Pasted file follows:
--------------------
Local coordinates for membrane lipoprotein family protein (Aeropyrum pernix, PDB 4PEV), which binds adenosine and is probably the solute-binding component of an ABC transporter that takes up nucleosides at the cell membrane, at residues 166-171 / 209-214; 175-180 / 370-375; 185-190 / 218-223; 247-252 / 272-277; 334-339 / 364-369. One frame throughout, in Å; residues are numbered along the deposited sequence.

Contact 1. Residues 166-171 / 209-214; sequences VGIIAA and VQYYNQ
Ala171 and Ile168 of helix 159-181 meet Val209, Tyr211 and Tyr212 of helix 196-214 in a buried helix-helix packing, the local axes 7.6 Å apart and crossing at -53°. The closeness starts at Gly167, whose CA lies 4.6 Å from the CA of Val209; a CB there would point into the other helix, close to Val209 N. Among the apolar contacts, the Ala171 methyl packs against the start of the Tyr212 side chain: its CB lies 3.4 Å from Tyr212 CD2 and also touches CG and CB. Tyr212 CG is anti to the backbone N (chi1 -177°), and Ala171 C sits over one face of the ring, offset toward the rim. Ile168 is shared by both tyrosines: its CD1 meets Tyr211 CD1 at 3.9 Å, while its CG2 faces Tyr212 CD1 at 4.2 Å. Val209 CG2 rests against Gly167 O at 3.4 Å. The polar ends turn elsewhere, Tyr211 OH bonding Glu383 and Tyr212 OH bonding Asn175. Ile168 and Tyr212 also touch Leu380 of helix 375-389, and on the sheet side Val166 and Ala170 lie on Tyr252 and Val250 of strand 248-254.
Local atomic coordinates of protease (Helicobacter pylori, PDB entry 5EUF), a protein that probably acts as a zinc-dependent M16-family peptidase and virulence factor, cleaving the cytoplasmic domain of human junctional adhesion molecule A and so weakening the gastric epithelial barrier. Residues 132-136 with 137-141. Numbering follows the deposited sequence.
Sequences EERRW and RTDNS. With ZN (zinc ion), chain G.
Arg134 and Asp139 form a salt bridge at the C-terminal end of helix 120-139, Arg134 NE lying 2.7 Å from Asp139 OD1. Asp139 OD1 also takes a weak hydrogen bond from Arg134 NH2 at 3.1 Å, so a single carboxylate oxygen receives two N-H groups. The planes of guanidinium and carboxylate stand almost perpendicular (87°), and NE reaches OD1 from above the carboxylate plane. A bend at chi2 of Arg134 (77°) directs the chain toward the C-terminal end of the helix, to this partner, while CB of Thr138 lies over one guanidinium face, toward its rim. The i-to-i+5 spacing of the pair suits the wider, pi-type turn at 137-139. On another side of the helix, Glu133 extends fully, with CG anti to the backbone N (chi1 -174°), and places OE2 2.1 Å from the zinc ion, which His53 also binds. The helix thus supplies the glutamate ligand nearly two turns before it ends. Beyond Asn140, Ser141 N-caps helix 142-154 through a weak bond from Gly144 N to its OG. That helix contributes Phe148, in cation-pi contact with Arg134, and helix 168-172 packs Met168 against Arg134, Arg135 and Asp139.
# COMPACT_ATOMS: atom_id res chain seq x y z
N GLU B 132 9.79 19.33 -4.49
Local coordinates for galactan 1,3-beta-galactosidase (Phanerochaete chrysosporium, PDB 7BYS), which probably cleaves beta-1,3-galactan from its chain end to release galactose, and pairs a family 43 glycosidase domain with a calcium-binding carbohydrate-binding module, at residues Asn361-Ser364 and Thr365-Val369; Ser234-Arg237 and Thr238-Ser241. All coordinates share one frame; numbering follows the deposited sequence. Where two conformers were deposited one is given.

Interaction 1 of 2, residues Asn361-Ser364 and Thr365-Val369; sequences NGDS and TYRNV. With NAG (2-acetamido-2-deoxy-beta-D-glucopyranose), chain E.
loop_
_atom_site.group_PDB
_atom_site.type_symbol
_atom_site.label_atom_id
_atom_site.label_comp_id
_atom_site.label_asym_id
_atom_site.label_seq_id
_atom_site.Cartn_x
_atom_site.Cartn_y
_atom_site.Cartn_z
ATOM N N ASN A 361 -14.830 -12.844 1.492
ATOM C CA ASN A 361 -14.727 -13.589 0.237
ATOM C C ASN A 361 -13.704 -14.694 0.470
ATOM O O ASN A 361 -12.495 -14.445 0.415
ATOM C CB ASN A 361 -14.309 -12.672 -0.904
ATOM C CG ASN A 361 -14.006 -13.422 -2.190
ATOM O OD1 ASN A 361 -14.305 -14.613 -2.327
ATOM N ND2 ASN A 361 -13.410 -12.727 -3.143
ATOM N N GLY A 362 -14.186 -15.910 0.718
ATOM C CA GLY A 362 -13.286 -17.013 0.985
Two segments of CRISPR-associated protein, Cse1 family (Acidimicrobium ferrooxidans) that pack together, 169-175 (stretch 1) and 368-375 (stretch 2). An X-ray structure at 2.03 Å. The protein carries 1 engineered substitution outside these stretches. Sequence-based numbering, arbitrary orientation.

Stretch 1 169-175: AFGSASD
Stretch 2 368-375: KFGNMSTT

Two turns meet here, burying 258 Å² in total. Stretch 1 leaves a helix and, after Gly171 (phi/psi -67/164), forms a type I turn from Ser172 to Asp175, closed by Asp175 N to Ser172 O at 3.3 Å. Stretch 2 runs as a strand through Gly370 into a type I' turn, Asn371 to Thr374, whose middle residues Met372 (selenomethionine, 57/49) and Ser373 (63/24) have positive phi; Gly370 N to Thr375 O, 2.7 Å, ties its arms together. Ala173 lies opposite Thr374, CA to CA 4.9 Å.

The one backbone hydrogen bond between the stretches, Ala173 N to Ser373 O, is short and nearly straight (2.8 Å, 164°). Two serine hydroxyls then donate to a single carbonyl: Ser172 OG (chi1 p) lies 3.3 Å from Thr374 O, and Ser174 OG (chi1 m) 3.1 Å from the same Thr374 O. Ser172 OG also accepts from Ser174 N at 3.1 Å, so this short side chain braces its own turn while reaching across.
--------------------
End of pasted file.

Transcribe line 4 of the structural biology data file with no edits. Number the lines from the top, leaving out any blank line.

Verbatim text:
Local atomic coordinates of protease (Helicobacter pylori, PDB entry 5EUF), a protein that probably acts as a zinc-dependent M16-family peptidase and virulence factor, cleaving the cytoplasmic domain of human junctional adhesion molecule A and so weakening the gastric epithelial barrier. Residues 132-136 with 137-141. Numbering follows the deposited sequence.